I second The Money or Your Life book, too.

These are all related to work-life balance and work-life-marriage balance.

Food for thought from these resources - What would your ideal day be like? How do you picture yourself in 5 years, 10 years? What are your wife's goals and dreams? Do you have a shared vision of what a happy retirement would mean for both of you? If you knew you only had 6 months to live, how would you spend it?
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Old 07-19-2018, 08:11 PM   #30
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Update after 4 years!!

I am still working in the same consulting business but over the past 2 years have been working a lot less hours (and with it the reduced income).

I wanted to pull the pin on work earlier this year but one of my colleagues that I work with closely has been on extended sick leave (he is 15 years younger than me) so I agreed to stay on.

My current plan is to finish in December 2018.

My firm has decided to change the way we are paid - if I was continuing to do the 70 hours per week it would not matter much but it is a disincentive to part time work so there is no reason to stay (and while I am "working" I cannot access may tax free pension in Australia).

Maybe I should have gone a few years earlier but the stars seem to be aligning now for an end of 2018 "retirement" at which stage I will be 60.

In terms of what to do going forward, I think I can find things to keep me busy but currently I have no specific defined activity in mind. I have been travelling a lot and hope to keep going on that and expand on writing etc.
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Old 07-19-2018, 10:53 PM   #31
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Update after 4 years!!

I am still working in the same consulting business but over the past 2 years have been working a lot less hours (and with it the reduced income).

I wanted to pull the pin on work earlier this year but one of my colleagues that I work with closely has been on extended sick leave (he is 15 years younger than me) so I agreed to stay on.

My current plan is to finish in December 2018.

My firm has decided to change the way we are paid - if I was continuing to do the 70 hours per week it would not matter much but it is a disincentive to part time work so there is no reason to stay (and while I am "working" I cannot access may tax free pension in Australia).

Maybe I should have gone a few years earlier but the stars seem to be aligning now for an end of 2018 "retirement" at which stage I will be 60.

In terms of what to do going forward, I think I can find things to keep me busy but currently I have no specific defined activity in mind. I have been travelling a lot and hope to keep going on that and expand on writing etc.
That's great news and I'm glad your happy. The bigger question probably is how is your relationship with your family, particularly your wife? Are you spending more time with your two kids and wife?

I'm also a long term expat in Asia, and I know many guys in their 40's and 50s doing the same thing as you are (living away from their families and working long hours). Honestly speaking, and I don't know you, but almost all of them have poor relationships with their families. They either are running away from their wives (but don't want to divorce for financial and children reasons) or just aren't interested in spending time with their kids so they make excuses on how they "have to" live in Asia away from their families to keep working. These are mostly small business owners who already have millions of dollars in assets and don't really need to keep working. Its a common occurence to see expats in Asia like this.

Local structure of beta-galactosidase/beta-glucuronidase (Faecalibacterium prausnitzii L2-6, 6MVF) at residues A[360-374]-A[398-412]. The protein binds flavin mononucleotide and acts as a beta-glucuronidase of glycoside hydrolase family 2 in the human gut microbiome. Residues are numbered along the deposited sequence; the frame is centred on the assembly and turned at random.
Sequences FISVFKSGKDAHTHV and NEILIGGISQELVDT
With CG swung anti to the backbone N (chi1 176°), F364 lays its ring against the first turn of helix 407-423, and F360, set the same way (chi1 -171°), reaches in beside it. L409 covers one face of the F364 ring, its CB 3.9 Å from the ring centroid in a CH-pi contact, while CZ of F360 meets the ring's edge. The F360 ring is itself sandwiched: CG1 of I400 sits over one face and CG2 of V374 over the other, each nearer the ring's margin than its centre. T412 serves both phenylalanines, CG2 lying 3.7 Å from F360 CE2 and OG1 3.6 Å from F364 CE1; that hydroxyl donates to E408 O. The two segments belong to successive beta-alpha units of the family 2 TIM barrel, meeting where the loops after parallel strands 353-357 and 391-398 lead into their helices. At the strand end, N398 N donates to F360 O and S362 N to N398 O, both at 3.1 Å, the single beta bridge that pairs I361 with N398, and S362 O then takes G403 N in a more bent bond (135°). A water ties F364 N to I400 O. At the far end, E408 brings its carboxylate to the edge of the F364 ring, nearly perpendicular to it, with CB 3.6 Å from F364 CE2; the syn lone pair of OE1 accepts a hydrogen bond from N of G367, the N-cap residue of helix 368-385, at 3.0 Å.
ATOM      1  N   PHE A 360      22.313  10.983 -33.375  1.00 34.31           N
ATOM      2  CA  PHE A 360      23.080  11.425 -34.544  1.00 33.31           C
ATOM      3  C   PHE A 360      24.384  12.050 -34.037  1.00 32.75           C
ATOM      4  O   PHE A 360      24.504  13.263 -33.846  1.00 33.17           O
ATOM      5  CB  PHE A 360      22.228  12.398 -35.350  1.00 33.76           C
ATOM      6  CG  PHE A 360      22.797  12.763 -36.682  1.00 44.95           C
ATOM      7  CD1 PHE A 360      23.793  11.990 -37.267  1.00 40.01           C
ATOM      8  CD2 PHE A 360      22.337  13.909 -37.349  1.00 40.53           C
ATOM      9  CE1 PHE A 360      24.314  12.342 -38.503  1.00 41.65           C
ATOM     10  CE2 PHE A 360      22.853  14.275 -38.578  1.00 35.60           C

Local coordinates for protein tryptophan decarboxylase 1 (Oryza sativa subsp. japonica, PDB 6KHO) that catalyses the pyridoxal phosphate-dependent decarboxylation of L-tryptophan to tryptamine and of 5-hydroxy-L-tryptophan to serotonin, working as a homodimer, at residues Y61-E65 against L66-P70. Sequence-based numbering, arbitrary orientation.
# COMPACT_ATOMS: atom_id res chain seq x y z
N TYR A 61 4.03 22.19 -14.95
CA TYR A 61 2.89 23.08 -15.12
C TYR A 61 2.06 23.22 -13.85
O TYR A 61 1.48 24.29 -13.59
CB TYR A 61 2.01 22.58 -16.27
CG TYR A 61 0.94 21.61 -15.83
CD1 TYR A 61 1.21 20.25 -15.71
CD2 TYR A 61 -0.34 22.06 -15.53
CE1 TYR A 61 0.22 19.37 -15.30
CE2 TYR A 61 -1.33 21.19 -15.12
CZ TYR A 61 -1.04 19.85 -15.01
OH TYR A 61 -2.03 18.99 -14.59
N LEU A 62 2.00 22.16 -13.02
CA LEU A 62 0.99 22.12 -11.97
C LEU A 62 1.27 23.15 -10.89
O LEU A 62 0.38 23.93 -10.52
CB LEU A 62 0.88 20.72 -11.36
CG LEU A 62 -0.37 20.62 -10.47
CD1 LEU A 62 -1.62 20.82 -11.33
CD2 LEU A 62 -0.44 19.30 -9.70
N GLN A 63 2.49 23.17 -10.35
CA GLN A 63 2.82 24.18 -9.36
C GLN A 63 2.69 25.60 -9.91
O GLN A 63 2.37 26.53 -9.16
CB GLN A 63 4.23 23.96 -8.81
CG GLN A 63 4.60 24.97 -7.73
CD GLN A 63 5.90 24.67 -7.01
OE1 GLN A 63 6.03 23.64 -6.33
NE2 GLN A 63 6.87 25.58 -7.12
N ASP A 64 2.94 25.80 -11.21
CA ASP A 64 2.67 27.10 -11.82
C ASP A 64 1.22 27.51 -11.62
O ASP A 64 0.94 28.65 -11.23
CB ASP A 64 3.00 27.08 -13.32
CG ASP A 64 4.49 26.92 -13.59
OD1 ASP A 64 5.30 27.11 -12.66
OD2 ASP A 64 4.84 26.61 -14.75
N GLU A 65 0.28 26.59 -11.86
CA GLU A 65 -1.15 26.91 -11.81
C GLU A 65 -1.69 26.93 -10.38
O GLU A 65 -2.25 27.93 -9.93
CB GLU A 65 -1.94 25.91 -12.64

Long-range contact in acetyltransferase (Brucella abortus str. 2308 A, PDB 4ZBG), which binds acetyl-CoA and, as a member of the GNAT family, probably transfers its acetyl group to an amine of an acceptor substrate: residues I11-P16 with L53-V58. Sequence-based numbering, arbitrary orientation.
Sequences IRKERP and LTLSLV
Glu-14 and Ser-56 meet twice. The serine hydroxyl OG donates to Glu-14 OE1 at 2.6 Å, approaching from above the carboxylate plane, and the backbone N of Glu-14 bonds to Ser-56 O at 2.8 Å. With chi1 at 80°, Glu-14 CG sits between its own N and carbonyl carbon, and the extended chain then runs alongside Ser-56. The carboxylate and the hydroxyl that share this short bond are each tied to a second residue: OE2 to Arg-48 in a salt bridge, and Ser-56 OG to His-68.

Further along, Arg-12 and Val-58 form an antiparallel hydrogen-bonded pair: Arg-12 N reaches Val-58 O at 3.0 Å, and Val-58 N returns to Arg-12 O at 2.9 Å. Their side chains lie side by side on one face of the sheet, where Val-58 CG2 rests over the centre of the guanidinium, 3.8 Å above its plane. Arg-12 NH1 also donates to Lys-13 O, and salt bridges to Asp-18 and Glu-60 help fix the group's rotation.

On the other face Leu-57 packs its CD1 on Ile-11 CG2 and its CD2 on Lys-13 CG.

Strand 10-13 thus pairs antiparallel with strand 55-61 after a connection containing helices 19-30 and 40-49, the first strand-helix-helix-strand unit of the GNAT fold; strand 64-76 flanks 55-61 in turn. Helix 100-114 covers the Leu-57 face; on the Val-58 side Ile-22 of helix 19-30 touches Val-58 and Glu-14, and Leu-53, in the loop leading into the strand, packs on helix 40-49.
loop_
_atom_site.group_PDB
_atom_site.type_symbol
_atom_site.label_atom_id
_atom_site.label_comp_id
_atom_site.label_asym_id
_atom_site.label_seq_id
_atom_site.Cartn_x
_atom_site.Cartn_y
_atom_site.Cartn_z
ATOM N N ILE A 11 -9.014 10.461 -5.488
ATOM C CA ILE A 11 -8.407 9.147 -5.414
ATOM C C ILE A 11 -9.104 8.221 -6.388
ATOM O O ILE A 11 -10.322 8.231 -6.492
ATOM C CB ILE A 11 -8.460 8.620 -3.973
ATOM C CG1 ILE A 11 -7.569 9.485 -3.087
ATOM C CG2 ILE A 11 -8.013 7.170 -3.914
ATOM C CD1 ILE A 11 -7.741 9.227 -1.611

I'm not saying this is you, but it appeared you had a relationship problem with your family and not a financial or career problem.
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Old 07-19-2018, 11:00 PM   #32
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That's great news and I'm glad your happy. The bigger question probably is how is your relationship with your family, particularly your wife? Are you spending more time with your two kids and wife?
A fair comment / question.

I just spent 6 weeks with my wife (she was here and then we were travelling together). Things are never perfect but they are good.

I think one of the issues in retirement will be to ensure we give each other space and allow each other to pursue the interests we have developed.
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Old 07-20-2018, 06:29 AM   #33
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Based on your spending, you have the raw materials for a secure retirement; children are expensive, I have three and often worry about this like you, despite having saved a lot of money for them.

I know property has been hot in Australia and it seems like you have a lot of exposure there. No idea what kind of income stream you can expect to draw on it and if it will keep pace with inflation. You might diversify more, but I know little more than what I read in the papers in the U.S.

I know Australia is expensive, but isn't a $7mm net worth pretty high on the wealth spectrum for Australia. I know it would be very high in the U.K. for example. You also have excellent healthcare etc.

In terms of lifestyle work life balance, it sounds like you need a change and I give you credit for recognizing it and not resorting to drinking etc. I could tell you stories in my neck of the woods about type A to the extreme behavior but this is about you and I am sure you know the story. I see it destroy people and families all the time. Everyone is different and it depends on the individual but you are smart to be thinking along these lines. I think you should be able to figure it out.